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RE: ACTION-24: aggregate functions with multiple answers

From: Seaborne, Andy <andy.seaborne@hp.com>
Date: Mon, 11 May 2009 15:47:19 +0000
To: Lee Feigenbaum <lee@thefigtrees.net>
CC: SPARQL Working Group <public-rdf-dawg@w3.org>
Message-ID: <B6CF1054FDC8B845BF93A6645D19BEA362D1E543C1@GVW1118EXC.americas.hpqcorp.net>


> -----Original Message-----
> From: Lee Feigenbaum [mailto:figtree@gmail.com] On Behalf Of Lee
> Feigenbaum
> Sent: 11 May 2009 16:28
> To: Seaborne, Andy
> Cc: SPARQL Working Group
> Subject: Re: ACTION-24: aggregate functions with multiple answers
> 
> Seaborne, Andy wrote:
> > ACTION-24: Explain potential design regarding aggregate functions with
> multiple answers for mixed datatypes re ISSUE-16
> >
> >
> > Aggregate functions like MIN, MAX, SUM - in fact, most except COUNT -
> operate on the value space of a variable binding or the value of an
> expression, which is a value. Even COUNT of terms (COUNT(?x)) needs to
> deal with unbound variables (by skipping?).
> >
> > SUM(?x) requires that ?x is numeric, presumably according to the type
> promotion rules for XSD arithmetic operations.
> >
> > http://www.w3.org/TR/xpath-functions/#op.numeric

> >
> > What happens if SUM encounters a numeric value, such as a string or
> date or unbound?  Because SUM works on a single value space, simply
> ignoring nonsensical values is a possibly design.
> >
> > But MIN and MAX are different in that they have answers in different
> values spaces.  MIN over numbers gives a number, MIN over dateTimes
> gives a dateTimes etc etc.
> >
> > Data in RDF can be of mixed datatypes: experience with data,
> especially combined from different sources, shows that representations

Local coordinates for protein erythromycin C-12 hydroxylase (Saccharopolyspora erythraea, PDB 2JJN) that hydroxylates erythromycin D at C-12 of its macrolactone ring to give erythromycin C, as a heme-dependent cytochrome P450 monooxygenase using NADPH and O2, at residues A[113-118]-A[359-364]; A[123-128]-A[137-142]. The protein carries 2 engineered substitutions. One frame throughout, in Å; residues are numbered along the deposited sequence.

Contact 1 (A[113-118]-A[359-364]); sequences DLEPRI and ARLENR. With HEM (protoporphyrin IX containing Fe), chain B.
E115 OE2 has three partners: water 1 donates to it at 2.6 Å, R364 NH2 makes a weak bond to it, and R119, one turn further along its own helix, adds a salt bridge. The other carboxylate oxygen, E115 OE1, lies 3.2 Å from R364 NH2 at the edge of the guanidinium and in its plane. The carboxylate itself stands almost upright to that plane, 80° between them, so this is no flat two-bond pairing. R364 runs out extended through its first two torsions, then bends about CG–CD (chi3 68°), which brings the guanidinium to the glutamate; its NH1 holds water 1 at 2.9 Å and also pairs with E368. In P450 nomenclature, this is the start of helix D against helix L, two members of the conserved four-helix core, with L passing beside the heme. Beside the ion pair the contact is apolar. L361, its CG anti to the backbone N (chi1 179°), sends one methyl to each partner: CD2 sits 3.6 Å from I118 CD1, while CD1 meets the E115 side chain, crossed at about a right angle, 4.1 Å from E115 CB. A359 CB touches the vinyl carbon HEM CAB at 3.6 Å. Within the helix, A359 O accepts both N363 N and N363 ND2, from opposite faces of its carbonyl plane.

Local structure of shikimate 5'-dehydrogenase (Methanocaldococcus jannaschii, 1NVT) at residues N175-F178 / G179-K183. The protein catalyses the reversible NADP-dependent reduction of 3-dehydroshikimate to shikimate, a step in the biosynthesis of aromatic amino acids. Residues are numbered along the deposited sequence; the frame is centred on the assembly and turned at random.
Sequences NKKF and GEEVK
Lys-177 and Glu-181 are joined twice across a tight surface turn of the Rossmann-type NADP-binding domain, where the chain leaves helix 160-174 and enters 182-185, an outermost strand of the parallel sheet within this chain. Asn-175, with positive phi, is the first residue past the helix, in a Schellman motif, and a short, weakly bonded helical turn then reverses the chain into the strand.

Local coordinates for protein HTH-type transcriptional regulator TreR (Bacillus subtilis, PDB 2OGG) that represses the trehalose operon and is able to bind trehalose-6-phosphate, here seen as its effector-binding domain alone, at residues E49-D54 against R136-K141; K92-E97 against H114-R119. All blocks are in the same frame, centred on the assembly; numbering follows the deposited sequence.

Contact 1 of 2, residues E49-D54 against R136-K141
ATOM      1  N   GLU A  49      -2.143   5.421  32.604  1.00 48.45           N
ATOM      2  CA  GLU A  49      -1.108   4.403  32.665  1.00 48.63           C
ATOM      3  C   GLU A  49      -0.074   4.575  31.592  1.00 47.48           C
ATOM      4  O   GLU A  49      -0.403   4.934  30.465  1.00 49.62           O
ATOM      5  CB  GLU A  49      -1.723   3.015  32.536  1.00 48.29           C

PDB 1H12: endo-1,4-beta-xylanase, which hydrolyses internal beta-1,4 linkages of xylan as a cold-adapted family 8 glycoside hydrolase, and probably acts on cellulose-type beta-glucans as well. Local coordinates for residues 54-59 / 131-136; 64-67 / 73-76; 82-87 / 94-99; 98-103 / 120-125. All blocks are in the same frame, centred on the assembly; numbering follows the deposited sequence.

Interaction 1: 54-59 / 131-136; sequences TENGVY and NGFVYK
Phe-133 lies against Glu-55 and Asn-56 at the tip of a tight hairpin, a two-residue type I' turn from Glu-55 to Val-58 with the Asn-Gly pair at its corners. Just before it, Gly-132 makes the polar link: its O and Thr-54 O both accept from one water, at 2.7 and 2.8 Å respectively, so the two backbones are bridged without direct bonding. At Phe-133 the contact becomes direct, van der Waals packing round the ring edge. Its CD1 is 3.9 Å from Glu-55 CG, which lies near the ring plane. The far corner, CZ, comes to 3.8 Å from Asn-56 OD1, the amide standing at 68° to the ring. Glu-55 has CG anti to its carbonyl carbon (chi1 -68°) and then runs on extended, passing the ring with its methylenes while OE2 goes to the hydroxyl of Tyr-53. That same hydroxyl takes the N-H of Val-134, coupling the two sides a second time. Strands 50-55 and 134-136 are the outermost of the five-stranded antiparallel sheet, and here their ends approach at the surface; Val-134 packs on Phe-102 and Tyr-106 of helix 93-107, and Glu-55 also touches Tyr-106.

> can vary.  In one place a dc:date property might be an XSD date, but
> elsewhere it might be a string (all too common).
> >
> > If the type for the MIN operation is known by the application, then it
> can explicitly cast: e.g. MIN(xsd:date(?x)).  But we also need to
> consider what happens when the application does not force the datatype.
> MIN and MAX need to deal with incompatible data.
> >
> > Choices for dealing with this include:
> >
> > 1/ The value space for MIN is the value space of the first encountered
> datatype and everything incompatible is ignored.
> >
> > 2/ The value space has to be given - there is no single "MIN"
> operation:
> > e.g. MIN(xsd:dateTime, ?x)
> >
> > 3/ There is one answer per group for each datatype encountered in the
> group.  This means multiple rows per group.
> >
> > 4/ Error.  No query results at all.
> 
> Thanks, Andy. I'd like to suggest that there's a 5th option as well
> (which is what Glitter currently does):
> 
> 5/ MIN and MAX are defined as per ORDER BY in the existing spec (
> http://www.w3.org/TR/rdf-sparql-query/#modOrderBy ) - for ORDER BY, the
> spec augments the '<' operator with a relative ordering of types of RDF
> terms. This does not provide a total ordering, and the spec. explicitly
> says that orderings in the unspecified cases are undefined.
> 
> Effectively, (5) is saying to define MIN(?x) as the value of ?x in the
> solution given by processing the group of solutions via ORDER BY ASC(?x)
> LIMIT 1.
> 
> Lee

Hi Lee,

That can be added for URI vs literal etc.  My examples are all between literals in different valuespaces where "<" can't sensible extended like string and xsd:dateTime.  

What does Glitter do in this case?  Does it give an answer?  An error?

ARQ's ORDER does in fact always impose a total ordering on ORDER BY (considering the spelling of datatype IRIs and lexical forms if necessary).  I don't think that is helpful here (aggregates) because if a stray type occurs it can mask the expected answer.

	Andy

> 
> 
> >
> > Even in (3), literals of unknown (not understood by this process)
> datatype, and unbounds, would be ignored.  Warnings up to the
> implementation but the results are the same for all processors.
> >
> > (1) has the unfortunate effect that the answer can change depending on
> the order data is encountered, so isn't fixed even for a single query
> processor.
> >
> > (4) is hard for scaling - the error may be encountered at the end of
> the data when some results were ready much earlier but can't be sent
> until the query is known to be successful.  An effect of HTTP requiring
> the return code first - "200 OK" is seen as promising results, not an
> error half way through.
> >
> > 	Andy
> >
> >
> > --------------------------------------------
> >   Hewlett-Packard Limited
> >   Registered Office: Cain Road, Bracknell, Berks RG12 1HN
> >   Registered No: 690597 England
> >
Received on Monday, 11 May 2009 15:48:30 GMT

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